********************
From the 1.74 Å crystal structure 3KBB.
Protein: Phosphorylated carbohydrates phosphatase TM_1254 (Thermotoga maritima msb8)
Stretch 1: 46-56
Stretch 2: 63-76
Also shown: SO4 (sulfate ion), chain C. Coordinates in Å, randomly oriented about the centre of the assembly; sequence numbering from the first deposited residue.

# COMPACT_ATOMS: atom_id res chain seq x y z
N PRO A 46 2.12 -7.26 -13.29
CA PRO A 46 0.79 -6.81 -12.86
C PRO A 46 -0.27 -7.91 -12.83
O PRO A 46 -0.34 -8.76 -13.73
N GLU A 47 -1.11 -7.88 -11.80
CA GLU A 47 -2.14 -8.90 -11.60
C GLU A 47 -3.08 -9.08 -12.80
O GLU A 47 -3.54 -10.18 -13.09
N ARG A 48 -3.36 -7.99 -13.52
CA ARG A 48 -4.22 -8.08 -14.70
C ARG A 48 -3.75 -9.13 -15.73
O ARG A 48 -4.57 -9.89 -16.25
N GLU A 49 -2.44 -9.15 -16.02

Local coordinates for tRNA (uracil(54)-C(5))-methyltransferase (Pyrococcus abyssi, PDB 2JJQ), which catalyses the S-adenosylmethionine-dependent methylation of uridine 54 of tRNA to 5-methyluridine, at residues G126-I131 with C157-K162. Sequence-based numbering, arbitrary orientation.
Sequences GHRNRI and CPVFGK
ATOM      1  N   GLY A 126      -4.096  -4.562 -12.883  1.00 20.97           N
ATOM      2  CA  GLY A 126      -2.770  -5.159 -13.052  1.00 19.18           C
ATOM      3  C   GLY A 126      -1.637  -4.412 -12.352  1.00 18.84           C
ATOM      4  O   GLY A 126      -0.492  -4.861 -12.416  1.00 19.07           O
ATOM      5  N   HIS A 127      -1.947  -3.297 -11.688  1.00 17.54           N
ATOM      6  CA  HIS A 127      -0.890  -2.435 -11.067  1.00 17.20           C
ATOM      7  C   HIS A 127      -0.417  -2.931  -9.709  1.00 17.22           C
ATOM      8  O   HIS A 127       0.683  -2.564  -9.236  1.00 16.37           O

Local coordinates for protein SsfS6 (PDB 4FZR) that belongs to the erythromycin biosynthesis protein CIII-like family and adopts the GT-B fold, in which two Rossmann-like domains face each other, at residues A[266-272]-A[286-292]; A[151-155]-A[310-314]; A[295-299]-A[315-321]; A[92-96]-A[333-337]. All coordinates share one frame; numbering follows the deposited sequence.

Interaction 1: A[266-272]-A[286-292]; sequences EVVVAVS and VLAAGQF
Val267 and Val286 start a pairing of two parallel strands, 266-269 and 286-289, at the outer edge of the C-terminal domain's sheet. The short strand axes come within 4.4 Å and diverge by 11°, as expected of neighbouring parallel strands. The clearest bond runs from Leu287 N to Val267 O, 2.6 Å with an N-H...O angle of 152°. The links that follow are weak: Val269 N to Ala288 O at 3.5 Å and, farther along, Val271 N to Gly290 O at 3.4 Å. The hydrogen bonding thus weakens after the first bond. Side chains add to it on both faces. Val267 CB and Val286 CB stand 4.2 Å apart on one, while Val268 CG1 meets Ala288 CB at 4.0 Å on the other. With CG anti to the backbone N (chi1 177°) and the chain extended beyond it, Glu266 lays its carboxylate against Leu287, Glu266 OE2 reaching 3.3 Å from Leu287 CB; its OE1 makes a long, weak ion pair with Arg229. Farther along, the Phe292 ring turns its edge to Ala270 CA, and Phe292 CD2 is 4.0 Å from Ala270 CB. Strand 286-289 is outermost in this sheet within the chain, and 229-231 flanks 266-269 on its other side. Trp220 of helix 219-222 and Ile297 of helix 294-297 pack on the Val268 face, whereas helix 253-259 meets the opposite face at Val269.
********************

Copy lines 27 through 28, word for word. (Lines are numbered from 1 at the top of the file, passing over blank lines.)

ATOM      6  CA  HIS A 127      -0.890  -2.435 -11.067  1.00 17.20           C
ATOM      7  C   HIS A 127      -0.417  -2.931  -9.709  1.00 17.22           C